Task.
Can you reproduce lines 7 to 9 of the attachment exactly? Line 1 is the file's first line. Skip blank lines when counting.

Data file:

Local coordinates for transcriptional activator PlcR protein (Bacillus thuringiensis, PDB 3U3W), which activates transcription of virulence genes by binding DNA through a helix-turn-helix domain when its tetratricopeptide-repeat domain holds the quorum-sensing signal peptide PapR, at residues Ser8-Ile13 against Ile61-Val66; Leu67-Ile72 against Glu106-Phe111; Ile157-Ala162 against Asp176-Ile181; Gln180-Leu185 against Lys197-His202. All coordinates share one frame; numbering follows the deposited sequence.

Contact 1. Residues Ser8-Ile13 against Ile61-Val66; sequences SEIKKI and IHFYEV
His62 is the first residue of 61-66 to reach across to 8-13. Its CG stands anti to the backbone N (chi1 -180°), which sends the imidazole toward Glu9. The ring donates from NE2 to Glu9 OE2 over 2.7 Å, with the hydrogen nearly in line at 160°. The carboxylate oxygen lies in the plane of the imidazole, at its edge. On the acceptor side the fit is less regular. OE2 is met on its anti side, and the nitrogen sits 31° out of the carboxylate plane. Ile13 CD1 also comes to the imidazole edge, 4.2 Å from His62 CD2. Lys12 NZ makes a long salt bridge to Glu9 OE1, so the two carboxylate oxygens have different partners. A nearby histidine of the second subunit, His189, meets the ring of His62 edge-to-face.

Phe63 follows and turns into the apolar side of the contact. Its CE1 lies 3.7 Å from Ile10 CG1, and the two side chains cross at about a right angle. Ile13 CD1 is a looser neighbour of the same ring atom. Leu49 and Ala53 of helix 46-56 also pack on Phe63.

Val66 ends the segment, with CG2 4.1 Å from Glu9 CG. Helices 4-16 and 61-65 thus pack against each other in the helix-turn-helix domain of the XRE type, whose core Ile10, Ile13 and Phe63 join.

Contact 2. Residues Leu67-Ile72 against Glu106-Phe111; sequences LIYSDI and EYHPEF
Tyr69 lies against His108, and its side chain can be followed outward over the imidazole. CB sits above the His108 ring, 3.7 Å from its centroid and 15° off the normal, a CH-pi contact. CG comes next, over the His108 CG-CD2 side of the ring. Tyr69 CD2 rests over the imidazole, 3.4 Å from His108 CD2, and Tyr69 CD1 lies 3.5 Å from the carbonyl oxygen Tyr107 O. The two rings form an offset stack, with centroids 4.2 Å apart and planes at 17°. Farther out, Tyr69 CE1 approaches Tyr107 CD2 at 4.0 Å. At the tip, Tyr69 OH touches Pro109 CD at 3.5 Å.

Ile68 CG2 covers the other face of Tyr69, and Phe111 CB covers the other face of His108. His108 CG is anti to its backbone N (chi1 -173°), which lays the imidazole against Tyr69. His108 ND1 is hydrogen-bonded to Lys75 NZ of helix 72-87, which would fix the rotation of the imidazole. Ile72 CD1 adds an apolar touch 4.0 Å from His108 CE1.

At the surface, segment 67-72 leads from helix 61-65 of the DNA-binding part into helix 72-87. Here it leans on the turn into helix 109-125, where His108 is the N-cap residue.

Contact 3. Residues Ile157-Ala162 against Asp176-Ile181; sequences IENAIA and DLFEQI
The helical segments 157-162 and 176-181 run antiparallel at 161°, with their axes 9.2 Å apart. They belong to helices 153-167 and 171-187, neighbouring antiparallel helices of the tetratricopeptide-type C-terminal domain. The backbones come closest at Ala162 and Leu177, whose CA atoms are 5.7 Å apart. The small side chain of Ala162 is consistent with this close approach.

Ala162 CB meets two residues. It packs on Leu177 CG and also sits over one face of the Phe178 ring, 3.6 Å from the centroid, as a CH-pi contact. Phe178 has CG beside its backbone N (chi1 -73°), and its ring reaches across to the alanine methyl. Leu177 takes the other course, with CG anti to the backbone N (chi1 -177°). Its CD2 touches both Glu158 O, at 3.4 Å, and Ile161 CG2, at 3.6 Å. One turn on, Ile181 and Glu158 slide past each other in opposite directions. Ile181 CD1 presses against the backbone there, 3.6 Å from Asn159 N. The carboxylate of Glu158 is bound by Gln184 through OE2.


Tyr69 lies against His108, and its side chain can be followed outward over the imidazole. CB sits above the His108 ring, 3.7 Å from its centroid and 15° off the normal, a CH-pi contact. CG comes next, over the His108 CG-CD2 side of the ring. Tyr69 CD2 rests over the imidazole, 3.4 Å from His108 CD2, and Tyr69 CD1 lies 3.5 Å from the carbonyl oxygen Tyr107 O. The two rings form an offset stack, with centroids 4.2 Å apart and planes at 17°. Farther out, Tyr69 CE1 approaches Tyr107 CD2 at 4.0 Å. At the tip, Tyr69 OH touches Pro109 CD at 3.5 Å.

Ile68 CG2 covers the other face of Tyr69, and Phe111 CB covers the other face of His108. His108 CG is anti to its backbone N (chi1 -173°), which lays the imidazole against Tyr69. His108 ND1 is hydrogen-bonded to Lys75 NZ of helix 72-87, which would fix the rotation of the imidazole. Ile72 CD1 adds an apolar touch 4.0 Å from His108 CE1.

At the surface, segment 67-72 leads from helix 61-65 of the DNA-binding part into helix 72-87. Here it leans on the turn into helix 109-125, where His108 is the N-cap residue.